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Resource Magazine

Frank Meo on the photography business

Resource Magazine February 24, 2014 BIZ
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Let’s face it we all know the photography business is a tough one–no real surprise here. The state of commercial advertising photography is a challenge. However, being the forever optimist I see and witness many terrific opportunities… that are missed. So a better question is, “What is the state of your photography”?

To state the obvious, they’re too many of us and not enough projects. Okay, got it. What to do then? It’s about perseverance and commitment to the craft. I think many photographers have gotten lazy. Not lazy-lazy, but it seems that many have forgotten what it was that motivated you to become a photographer. I think a reality check is in order. It feels, in some cases as apathy of spirit–dangerous stuff. Yeah, it’s hard, no doubt but where’s the fire in the belly that was your guiding force when you started out? You must find that fire again and embrace it with all the passion your spirit will allow.

The way we do business has radically changed and will continue to evolve. That change must be embraced on all levels. We can’t sit around and lament about the glory days of our business–that’s bullshit, it’s just stifling to the spirit.

If you’re shy please go work somewhere else. Long gone are the days “I don’t network”–good luck to you, and bye. I heard it said more than once, “I just want to shoot photographs.” That’s pretty cool if your last name is Rockefeller.

The most striking thing I see is missed opportunities. When photographers call for advice on a job I immediately get them to understand the most important piece of the process is to connect with the Art Producer, Creative Director or Editor. Connecting is where the next job and longevity in this business lives. Clients expect great imagery from you–that’s a given. The question screams, “How do I get the next job and the one after that”. You must learn the art of connecting in its purest form.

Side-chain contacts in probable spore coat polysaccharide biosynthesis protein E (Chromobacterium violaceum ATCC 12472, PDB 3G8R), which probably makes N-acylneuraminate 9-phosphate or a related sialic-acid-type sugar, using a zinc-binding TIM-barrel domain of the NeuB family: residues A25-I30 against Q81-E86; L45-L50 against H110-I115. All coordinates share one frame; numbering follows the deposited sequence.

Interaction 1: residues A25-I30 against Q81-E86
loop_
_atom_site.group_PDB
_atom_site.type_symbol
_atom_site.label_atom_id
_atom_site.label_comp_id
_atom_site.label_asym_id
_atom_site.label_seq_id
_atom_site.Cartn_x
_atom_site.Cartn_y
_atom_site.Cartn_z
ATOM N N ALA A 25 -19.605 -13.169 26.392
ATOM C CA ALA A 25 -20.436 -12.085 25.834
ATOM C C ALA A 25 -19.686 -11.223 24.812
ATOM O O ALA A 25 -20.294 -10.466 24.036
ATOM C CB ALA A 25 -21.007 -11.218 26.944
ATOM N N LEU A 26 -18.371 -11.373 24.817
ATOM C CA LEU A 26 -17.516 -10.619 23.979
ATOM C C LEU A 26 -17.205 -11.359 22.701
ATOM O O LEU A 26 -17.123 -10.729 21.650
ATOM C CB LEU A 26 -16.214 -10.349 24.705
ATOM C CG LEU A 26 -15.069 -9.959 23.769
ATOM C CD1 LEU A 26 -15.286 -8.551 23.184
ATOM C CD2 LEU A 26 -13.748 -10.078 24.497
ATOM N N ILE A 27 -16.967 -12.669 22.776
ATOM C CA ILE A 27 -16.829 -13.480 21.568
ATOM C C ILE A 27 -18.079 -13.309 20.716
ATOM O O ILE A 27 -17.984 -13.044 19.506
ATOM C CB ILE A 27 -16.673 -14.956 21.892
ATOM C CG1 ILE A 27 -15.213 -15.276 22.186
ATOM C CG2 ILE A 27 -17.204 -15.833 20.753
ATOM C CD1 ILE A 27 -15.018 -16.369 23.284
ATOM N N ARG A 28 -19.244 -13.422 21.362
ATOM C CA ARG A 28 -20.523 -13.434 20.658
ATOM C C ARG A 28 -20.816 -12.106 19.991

Remember, and this is of paramount importance: all the folks from the creative side of our business wanted to be you! Think about it, nobody goes to art school saying, “ I want to be an art director on the Clorox Toilet Cleaner account.” Nope, they wanted to be photographers, illustrators and directors just like you. The same goes for the art producer and editors: they wanted to be photographers, art historians, gallery owners or studio managers.

Point is, your potential clients inherently and so desperately want to be around folks like you. Engage them on varying levels–there’s many ways to do it. This, in my mind is the sweet spot of “state of our industry.”

Embrace the idea that you’re special (after all, your mother told you so) and convey a spirit of unabridged enthusiasm. That feeling is contagious to all around. That is how you grow your business in a crowded marketplace.

 

Frank-Meo, photography-business

  • http://thephotocloser.com Frank Meo

    Thanks for the feedback

  • http://davisfreeman.com Davis Freeman

    I couldn’t agree more with your sentiments. I too have been in this business for a while now and I’m occasionally called upon to discuss the ‘state of the art’..

    You lay out several of important issues most photographers face. I believe the days of “I just want to take pictures” was never here except for the miniscule minority with other means of support or plucked my a business as ‘the one’. Even then much politics and fraternizing occurred. Richard Avedon once said that the fashion work was his day job so that he could pursue his passion of portraits. (Well not a bad day job for most).

    So, Frank, we’ve never met but thanks for sharing.. Davis .

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